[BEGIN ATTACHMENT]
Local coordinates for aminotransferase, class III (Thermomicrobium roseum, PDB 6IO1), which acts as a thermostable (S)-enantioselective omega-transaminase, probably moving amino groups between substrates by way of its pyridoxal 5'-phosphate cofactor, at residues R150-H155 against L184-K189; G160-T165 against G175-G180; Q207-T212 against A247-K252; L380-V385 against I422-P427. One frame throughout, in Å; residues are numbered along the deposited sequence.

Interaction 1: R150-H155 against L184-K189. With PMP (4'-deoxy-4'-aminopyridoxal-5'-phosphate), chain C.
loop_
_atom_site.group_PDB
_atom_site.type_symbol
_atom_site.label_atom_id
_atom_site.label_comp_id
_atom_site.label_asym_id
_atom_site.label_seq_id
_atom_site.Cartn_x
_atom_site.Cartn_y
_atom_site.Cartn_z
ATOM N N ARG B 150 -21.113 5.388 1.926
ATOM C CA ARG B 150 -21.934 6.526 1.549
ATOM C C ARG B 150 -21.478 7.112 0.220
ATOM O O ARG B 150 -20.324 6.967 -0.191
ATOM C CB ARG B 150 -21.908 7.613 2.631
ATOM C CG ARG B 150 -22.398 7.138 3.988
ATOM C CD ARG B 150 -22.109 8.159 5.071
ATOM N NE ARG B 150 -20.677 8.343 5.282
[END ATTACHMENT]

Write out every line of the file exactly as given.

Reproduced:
Local coordinates for aminotransferase, class III (Thermomicrobium roseum, PDB 6IO1), which acts as a thermostable (S)-enantioselective omega-transaminase, probably moving amino groups between substrates by way of its pyridoxal 5'-phosphate cofactor, at residues R150-H155 against L184-K189; G160-T165 against G175-G180; Q207-T212 against A247-K252; L380-V385 against I422-P427. One frame throughout, in Å; residues are numbered along the deposited sequence.

Interaction 1: R150-H155 against L184-K189. With PMP (4'-deoxy-4'-aminopyridoxal-5'-phosphate), chain C.
loop_
_atom_site.group_PDB
_atom_site.type_symbol
_atom_site.label_atom_id
_atom_site.label_comp_id
_atom_site.label_asym_id
_atom_site.label_seq_id
_atom_site.Cartn_x
_atom_site.Cartn_y
_atom_site.Cartn_z
ATOM N N ARG B 150 -21.113 5.388 1.926
ATOM C CA ARG B 150 -21.934 6.526 1.549
ATOM C C ARG B 150 -21.478 7.112 0.220
ATOM O O ARG B 150 -20.324 6.967 -0.191
ATOM C CB ARG B 150 -21.908 7.613 2.631
ATOM C CG ARG B 150 -22.398 7.138 3.988
ATOM C CD ARG B 150 -22.109 8.159 5.071
ATOM N NE ARG B 150 -20.677 8.343 5.282